Backup and Disaster Recovery (DR) are both integral parts of business continuity in this time and age. While they are becoming used interchangeably, these are two very different components of protecting your system. Backups create a point-in-time replica of your files. In the event of an IT disaster, you can simply return your system to its previously saved state. Disaster Recovery plans, on the other hand, refer to a set of procedures and protocols to keep your workload running from a remote location to keep your operations afloat in the time of a disaster.
With their difference stated, it is important for managed IT services providers to understand that while they are separate plans and procedures, they are not mutually exclusive. A disaster recovery plan in place does not excuse you from regularly backing up your files. Backups keep your organization safe in the event of denial-of-service, accidental deletions, or ransomware attacks. DR plans to protect your mission-critical workloads from infrastructure failure, like virtualization host cluster failure events.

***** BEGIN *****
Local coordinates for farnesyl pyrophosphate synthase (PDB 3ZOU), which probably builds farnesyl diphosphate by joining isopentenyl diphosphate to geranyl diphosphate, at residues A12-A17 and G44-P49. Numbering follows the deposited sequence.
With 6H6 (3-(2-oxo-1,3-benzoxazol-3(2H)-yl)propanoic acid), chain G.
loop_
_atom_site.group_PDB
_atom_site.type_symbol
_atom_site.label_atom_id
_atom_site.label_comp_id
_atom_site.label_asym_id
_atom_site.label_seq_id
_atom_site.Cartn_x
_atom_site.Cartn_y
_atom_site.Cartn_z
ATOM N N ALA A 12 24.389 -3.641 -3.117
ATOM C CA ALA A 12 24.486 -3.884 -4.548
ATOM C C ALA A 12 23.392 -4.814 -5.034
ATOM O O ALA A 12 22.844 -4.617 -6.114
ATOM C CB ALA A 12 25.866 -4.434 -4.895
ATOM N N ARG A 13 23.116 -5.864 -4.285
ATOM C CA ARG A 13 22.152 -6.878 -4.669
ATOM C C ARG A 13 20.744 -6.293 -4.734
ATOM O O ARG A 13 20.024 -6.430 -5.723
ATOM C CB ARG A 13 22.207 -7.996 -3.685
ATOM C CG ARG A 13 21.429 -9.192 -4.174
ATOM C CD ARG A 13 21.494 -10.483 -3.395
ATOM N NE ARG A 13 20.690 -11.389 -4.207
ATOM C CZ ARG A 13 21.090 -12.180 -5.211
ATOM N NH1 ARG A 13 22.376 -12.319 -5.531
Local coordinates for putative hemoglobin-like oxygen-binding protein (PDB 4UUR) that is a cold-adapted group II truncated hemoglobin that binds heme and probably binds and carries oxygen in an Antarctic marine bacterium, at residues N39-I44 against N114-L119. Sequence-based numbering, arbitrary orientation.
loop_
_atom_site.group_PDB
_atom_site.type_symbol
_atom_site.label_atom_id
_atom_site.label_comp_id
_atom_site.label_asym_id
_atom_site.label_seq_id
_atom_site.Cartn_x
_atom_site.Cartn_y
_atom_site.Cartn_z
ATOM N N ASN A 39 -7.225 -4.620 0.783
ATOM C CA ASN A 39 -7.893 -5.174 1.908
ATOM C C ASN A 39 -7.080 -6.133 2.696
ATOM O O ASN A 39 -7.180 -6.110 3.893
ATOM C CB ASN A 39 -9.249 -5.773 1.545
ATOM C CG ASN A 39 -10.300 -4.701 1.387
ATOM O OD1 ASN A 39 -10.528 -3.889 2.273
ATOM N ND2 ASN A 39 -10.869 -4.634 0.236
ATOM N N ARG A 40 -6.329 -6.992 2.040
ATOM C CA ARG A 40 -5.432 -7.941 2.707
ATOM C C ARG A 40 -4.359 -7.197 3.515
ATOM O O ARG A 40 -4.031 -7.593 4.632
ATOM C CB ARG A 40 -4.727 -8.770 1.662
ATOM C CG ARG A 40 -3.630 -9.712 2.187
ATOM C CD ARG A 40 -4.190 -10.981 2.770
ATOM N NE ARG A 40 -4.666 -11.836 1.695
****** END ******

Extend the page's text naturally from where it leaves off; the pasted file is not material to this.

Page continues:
To keep your data and your workload safe in the event, here are some of the best practices in the industry you can consider for your company.
For smaller businesses or organizations without in-house IT expertise, outsourcing your DR is not a bad idea. DRaaS are offered by healthcare cloud companies where cloud resources are used to protect your applications and data in the event of a disaster. Since a virtual copy of your system is available online, it goes into action and keeps your mission-critical workloads afloat in the event of an IT disaster. In regular operations, your in-house infrastructure handles your processes. In the event of a failure, however, a secondary virtual copy stored in the cloud takes over and makes sure that you maintain operations without fail.